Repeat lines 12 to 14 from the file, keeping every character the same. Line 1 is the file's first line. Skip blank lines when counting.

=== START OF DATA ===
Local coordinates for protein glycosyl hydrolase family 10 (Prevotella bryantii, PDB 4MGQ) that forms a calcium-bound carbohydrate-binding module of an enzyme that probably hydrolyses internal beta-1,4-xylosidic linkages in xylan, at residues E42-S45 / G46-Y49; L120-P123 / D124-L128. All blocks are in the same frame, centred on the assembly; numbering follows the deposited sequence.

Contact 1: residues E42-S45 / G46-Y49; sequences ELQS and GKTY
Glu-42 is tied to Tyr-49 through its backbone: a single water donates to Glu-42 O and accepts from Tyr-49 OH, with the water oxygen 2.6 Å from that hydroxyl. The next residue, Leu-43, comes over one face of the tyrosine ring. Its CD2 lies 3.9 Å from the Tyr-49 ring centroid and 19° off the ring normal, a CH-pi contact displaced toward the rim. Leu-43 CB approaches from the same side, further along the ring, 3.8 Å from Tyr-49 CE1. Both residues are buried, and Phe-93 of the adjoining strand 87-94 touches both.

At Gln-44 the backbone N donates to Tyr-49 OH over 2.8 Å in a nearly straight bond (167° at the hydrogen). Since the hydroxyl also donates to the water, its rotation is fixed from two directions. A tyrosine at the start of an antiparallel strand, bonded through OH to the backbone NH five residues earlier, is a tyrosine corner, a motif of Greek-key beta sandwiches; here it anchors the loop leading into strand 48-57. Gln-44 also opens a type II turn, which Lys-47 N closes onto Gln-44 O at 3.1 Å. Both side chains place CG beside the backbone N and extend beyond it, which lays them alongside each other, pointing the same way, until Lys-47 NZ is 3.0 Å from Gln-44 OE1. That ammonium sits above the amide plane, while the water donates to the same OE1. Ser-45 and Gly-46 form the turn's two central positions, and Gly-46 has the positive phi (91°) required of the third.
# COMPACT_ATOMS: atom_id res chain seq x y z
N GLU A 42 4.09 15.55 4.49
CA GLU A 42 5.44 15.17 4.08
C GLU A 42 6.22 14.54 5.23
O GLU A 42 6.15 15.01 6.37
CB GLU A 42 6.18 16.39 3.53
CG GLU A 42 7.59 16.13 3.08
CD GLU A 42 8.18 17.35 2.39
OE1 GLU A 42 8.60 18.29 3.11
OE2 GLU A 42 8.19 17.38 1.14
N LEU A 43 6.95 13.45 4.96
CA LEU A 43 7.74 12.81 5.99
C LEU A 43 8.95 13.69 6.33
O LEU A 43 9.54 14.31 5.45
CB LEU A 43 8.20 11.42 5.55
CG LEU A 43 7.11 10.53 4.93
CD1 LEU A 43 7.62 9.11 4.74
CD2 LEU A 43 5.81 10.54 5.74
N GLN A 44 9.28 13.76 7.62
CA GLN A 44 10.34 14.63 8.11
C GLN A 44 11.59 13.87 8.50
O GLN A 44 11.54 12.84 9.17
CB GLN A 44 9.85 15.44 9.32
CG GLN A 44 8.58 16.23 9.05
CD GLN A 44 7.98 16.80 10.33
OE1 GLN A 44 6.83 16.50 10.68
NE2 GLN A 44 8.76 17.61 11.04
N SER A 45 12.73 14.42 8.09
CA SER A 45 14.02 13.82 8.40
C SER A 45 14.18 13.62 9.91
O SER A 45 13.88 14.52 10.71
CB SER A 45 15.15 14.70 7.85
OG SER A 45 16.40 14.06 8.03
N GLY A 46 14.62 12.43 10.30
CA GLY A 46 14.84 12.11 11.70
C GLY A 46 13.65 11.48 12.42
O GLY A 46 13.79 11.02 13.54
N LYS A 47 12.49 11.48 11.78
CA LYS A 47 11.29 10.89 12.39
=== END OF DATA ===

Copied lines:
CD GLU A 42 8.18 17.35 2.39
OE1 GLU A 42 8.60 18.29 3.11
OE2 GLU A 42 8.19 17.38 1.14